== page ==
What is earnest money? Earnest money is essentially a good faith payment which shows the seller that you are serious about buying their home. It's also part of your down payment. So for instance if you pay 5% in earnest money (abbreviated as EM) and your total down payment is 20% then that means you've already paid 5% of your down payment up front. So at closing you'd just pay the remaining 15% of your down payment plus your closing costs.
How much is earnest money? Typically in IL there are two earnest money payments. The first one is usually $1,000 if you're buying a property under $1M and $10,000 if you're buying a property over $1M. The first EM payment is usually due within 1 business day of both the buyers and sellers signing the contract. There is then a second earnest money payment due once we finish the inspection and contract negotiations which usually takes about 2 weeks once we go under contract. Usually that second earnest money payment is 5% of the purchase price for properties under $1M and 10% of the purchase price for properties over $1M. If your down payment is less than 5% we can negotiate a different amount for the earnest money.
Who holds the earnest money? Usually the earnest money is held by the real estate brokerage representing the seller. However, not all real estate brokerages are set up to hold earnest money. If the seller's real estate brokerage doesn't hold earnest money then often times either the buyer's real estate brokerage or the seller or buyer's attorney will hold the earnest money instead. Earnest money is typically deposited the day it is received so be sure that money is in your account when you drop off the check or wire the funds. The day before closing the entity holding your earnest money funds will then wire the funds to the Title company where your closing will take place.
Why do we pay earnest money? Without the requirement of earnest money, a real estate buyer could make offers on many homes, essentially taking them off the market until they decided which one they liked best. Sellers rarely accept offers without the buyers putting down earnest money to show that they are serious and are making the offer in good faith.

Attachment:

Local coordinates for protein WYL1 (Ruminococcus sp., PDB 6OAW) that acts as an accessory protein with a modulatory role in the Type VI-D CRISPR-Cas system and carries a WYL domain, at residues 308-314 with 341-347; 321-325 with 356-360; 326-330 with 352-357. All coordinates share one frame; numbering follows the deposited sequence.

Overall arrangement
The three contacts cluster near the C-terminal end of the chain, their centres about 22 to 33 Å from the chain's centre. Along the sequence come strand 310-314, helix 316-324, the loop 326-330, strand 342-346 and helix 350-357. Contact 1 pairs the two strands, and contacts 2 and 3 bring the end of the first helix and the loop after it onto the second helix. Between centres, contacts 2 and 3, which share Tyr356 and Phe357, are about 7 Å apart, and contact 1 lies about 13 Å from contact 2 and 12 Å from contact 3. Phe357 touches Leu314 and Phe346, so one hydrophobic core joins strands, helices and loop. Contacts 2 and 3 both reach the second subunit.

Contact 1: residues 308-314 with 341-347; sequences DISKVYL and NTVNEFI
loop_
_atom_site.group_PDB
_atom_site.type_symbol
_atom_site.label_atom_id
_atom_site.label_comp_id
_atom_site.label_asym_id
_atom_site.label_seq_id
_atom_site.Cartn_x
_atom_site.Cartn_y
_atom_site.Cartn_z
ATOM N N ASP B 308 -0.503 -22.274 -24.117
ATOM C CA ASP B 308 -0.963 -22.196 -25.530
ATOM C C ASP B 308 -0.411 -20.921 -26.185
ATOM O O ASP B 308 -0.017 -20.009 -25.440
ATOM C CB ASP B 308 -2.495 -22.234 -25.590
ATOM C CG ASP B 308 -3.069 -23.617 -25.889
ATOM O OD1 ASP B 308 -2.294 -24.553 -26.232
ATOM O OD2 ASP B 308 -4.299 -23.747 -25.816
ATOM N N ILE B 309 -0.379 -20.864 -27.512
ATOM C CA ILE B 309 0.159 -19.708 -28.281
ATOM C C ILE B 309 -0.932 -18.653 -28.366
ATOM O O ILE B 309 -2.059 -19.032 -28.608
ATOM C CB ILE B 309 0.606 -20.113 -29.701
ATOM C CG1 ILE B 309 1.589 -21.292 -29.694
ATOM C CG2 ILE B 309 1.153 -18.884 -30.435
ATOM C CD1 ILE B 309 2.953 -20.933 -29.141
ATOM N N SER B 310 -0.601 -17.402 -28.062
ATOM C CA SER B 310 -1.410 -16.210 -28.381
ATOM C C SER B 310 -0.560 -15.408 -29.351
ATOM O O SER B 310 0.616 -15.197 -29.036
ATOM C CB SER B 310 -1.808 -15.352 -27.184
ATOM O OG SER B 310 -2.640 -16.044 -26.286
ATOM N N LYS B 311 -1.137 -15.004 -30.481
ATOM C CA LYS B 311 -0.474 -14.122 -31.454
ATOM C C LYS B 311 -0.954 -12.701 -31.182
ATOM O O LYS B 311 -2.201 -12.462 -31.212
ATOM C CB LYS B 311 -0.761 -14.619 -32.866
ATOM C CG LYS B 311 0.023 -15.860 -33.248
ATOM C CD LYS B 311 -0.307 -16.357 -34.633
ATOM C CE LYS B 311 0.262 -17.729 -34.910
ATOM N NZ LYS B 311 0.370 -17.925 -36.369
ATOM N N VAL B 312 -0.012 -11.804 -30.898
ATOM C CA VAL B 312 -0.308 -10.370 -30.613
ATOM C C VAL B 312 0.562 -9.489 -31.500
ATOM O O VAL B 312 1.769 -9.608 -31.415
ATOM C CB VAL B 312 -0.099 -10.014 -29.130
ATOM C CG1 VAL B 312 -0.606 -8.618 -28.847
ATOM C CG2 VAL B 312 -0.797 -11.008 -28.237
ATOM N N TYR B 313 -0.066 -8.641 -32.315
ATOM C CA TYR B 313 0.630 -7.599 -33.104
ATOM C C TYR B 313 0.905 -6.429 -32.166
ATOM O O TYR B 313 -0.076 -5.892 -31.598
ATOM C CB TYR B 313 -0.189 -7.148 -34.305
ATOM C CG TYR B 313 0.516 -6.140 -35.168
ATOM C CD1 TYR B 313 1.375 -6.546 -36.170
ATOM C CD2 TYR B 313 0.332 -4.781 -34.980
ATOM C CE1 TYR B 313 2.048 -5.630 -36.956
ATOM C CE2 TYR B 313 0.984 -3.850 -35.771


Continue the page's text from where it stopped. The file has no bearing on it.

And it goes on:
Can I get my earnest money back if I cancel the contract? If you cancel the contract, the earnest money is usually refundable if you cancel while we are still in the attorney review time period, which is the time period where we are negotiating the inspection requests and contract changes which is usually for about 2 weeks once we go under contract. At that time, buyers have typically only paid the first earnest money payment which is usually $1K or $10K and it's returned to the buyers in about a week via a refund check. Once we've negotiated the inspection and attorney review changes and you've paid your second earnest money payment (usually 5% or 10% of the purchase price) that is your point of no return. If you simply change your mind about buying the home after that second earnest money payment is made you typically loose all of your earnest money. That said, if you cancel because your loan was denied, the property burned down, the property didn't appraise or because of another reason where your earnest money was protected in the contract then you'll usually get the full amount of your earnest money back.
Can I refuse to pay earnest money? You can but likely your offer won't be taking seriously then so it's not something we recommend. That said, if you are doing a %0 down payment loan like a Physician's Loan or a VA loan we may be able to negotiate to have you skip paying any earnest money since you aren't putting down any down payment.
If you have additional questions about earnest money just let us know!